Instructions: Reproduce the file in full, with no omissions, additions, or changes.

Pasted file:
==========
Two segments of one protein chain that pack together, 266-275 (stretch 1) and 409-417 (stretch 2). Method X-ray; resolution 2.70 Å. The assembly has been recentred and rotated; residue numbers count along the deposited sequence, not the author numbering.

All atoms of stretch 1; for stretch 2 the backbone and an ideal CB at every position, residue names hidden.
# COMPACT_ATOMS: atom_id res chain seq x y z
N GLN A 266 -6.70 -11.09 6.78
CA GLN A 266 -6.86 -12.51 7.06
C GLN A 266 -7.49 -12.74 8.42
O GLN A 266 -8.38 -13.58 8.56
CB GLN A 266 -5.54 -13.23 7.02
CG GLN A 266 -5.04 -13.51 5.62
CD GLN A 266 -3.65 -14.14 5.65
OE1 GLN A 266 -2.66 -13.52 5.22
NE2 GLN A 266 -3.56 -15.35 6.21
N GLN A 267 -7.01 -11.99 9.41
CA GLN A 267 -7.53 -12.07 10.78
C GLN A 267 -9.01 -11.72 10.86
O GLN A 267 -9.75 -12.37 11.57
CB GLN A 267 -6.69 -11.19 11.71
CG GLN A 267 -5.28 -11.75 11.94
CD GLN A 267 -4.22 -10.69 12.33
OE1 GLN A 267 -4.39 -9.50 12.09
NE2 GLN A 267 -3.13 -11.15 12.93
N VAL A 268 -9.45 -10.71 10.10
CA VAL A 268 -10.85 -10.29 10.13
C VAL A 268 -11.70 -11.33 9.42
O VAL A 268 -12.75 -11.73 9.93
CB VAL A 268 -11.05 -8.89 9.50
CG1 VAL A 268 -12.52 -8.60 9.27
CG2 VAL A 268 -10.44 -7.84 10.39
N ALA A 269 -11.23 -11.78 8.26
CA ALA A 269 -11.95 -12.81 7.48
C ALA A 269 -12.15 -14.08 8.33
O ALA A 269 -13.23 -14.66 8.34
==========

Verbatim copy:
Two segments of one protein chain that pack together, 266-275 (stretch 1) and 409-417 (stretch 2). Method X-ray; resolution 2.70 Å. The assembly has been recentred and rotated; residue numbers count along the deposited sequence, not the author numbering.

All atoms of stretch 1; for stretch 2 the backbone and an ideal CB at every position, residue names hidden.
# COMPACT_ATOMS: atom_id res chain seq x y z
N GLN A 266 -6.70 -11.09 6.78
CA GLN A 266 -6.86 -12.51 7.06
C GLN A 266 -7.49 -12.74 8.42
O GLN A 266 -8.38 -13.58 8.56
CB GLN A 266 -5.54 -13.23 7.02
CG GLN A 266 -5.04 -13.51 5.62
CD GLN A 266 -3.65 -14.14 5.65
OE1 GLN A 266 -2.66 -13.52 5.22
NE2 GLN A 266 -3.56 -15.35 6.21
N GLN A 267 -7.01 -11.99 9.41
CA GLN A 267 -7.53 -12.07 10.78
C GLN A 267 -9.01 -11.72 10.86
O GLN A 267 -9.75 -12.37 11.57
CB GLN A 267 -6.69 -11.19 11.71
CG GLN A 267 -5.28 -11.75 11.94
CD GLN A 267 -4.22 -10.69 12.33
OE1 GLN A 267 -4.39 -9.50 12.09
NE2 GLN A 267 -3.13 -11.15 12.93
N VAL A 268 -9.45 -10.71 10.10
CA VAL A 268 -10.85 -10.29 10.13
C VAL A 268 -11.70 -11.33 9.42
O VAL A 268 -12.75 -11.73 9.93
CB VAL A 268 -11.05 -8.89 9.50
CG1 VAL A 268 -12.52 -8.60 9.27
CG2 VAL A 268 -10.44 -7.84 10.39
N ALA A 269 -11.23 -11.78 8.26
CA ALA A 269 -11.95 -12.81 7.48
C ALA A 269 -12.15 -14.08 8.33
O ALA A 269 -13.23 -14.66 8.34